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Mar 22, 2016 10:36 AMPublication: The Southampton Press

Southampton Town Trying To Secure $3 Million Grant To Raise Dune Road

Suffolk County may secure a $3 million state grant for Southampton Town to put towards a project to elevate Dune Road.
Mar 23, 2016 8:32 AM

Southampton Town officials might have found a major source of funding that, if secured, could pave the way for the long-awaited raising of a significant section of Dune Road by this fall.

Town Supervisor Jay Schneiderman said this week that he has been working with Suffolk County officials to secure a $3 million matching grant through the state’s Community Development Block Grant program to reduce flooding of the road along the ocean beaches. Grant money has already been allocated to the county for hazard mitigation efforts and, if some of that funding can be secured for the town, it would clear the way for a fall start date on work that calls for raising the nearly seven-mile stretch of Dune Road, from the Shinnecock Inlet in Hampton Bays to Quogue Village’s western border, by approximately 24 inches.

The grant is a matching fund, meaning that town officials are now looking for ways to come up with funding for the project, which is now expected to cost about $6.8 million to complete, or $2.2 million less than previously estimated.

“We agree with the town that it’s a critical project, that we think it would be a good use of hazard mitigation funding,” Suffolk County Deputy Executive Jon Schneider said on Monday, noting that even “an average rainstorm” can create flooding conditions.

“It’s certainly not a done deal by any stretch,” he continued, “but it’s something we’re working with Southampton Town on, and coordinating with the appropriate officials in state and federal government.”

At last Thursday’s Town Board work session Mr. Schneiderman announced that the overall cost of the project, which has been discussed for several years—and every time a major storm threatens to breach Dune Road—has been slashed by more than $2 million. He explained that the savings will be achieved by securing asphalt at a significantly cheaper price and through the scrapping of plans that originally called for the installation of a $1 million plastic mesh that would have helped stabilize the asphalt. That component was dropped after engineers commissioned by the town determined that its installation was unnecessary.

The town will also be getting significant financial assistance from Quogue Village as about 1.7 miles of the portion of Dune Road targeted for raising falls within that municipality. Quogue Village, Mr. Schneiderman said, has agreed to cover its portion of the work, which he said is expected to run around $1.7 million—or $1 million per mile—and the county would count that contribution as part of the $3 million matching grant, leaving the town to make up the difference.

Quogue Mayor Peter Sartorius said on Tuesday that his village has not calculated the cost of the its portion of the project since it applied for, and was denied, a Local Waterfront Revitalization grant through the town last summer. Still, the mayor said he has no reason not to trust Mr. Schneiderman’s figures since the overall cost of the work has gone down. “We’re still discussing,” Mr. Sartorius said.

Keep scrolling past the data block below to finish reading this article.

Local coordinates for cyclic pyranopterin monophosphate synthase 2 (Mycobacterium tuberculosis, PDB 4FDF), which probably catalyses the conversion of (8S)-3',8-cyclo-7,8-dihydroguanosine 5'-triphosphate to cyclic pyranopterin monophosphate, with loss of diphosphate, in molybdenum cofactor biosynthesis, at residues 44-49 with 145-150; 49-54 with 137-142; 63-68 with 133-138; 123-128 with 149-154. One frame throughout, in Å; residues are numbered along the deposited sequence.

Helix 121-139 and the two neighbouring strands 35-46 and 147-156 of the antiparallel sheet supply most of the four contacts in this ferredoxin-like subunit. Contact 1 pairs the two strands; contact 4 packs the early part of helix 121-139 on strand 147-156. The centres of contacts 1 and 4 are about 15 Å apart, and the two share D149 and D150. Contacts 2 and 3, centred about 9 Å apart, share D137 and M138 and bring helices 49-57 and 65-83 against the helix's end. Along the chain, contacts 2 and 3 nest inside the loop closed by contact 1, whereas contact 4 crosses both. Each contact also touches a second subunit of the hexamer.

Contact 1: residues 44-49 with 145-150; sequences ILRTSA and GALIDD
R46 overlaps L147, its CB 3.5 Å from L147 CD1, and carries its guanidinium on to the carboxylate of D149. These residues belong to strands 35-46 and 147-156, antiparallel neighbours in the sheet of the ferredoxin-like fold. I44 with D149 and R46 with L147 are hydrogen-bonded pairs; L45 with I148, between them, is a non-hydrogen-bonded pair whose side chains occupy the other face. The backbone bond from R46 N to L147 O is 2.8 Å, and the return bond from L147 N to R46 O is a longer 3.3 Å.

The town, which has already allocated $1 million for the project, still needs to come up with about $1.1 million to fully fund the work as it is responsible for maintaining the estimated five-mile stretch of Dune Road in East Quogue and Hampton Bays. To do so, Mr. Schneiderman said he is looking at both public and private funding, noting that some homeowners along Dune Road in East Quogue have expressed a willingness to pitch in. Additionally, the supervisor said he might consider asking his colleagues to allocate another $500,000 toward the work.

Mr. Schneiderman added that he is exploring the possibility of the private contributions coming from the Tiana Erosion Control District tax, which was established to help fund costs related to erosion control. That way, instead of relying on solicited donations, “it would spread the burden in the fairest possible way,” he said.

“Rather than going and asking each of those people for the money voluntarily, this would be better because it would spread it out and make sure it’s evenly proportioned,” Mr. Schneiderman said. “If we don’t use the [Tiana] Erosion Control District for some reason, we can still try to privately fundraise that piece.”

Prior to Mr. Schneiderman reaching out to county officials for help, U.S. Representative Lee Zeldin attempted to get the project included in the Fire Island to Montauk Point Reformulation Study, a move that attempted to qualify the raising of Dune Road for federal funding. At last week’s work session, Mr. Schneiderman said the long-awaited report is expected to come out in June, but the town would not necessarily know by then if the project qualifies.

And even if it did, the town should not expect any federal funding for several years. “It would probably mean a couple of years before we can start work on it,” he said.

As for Mr. Schneider, he said the county should find out in a few weeks if the town has secured the $3 million matching grant.

“Right now, it’s just making sure … we have all the information we need to make the best case,” he said.

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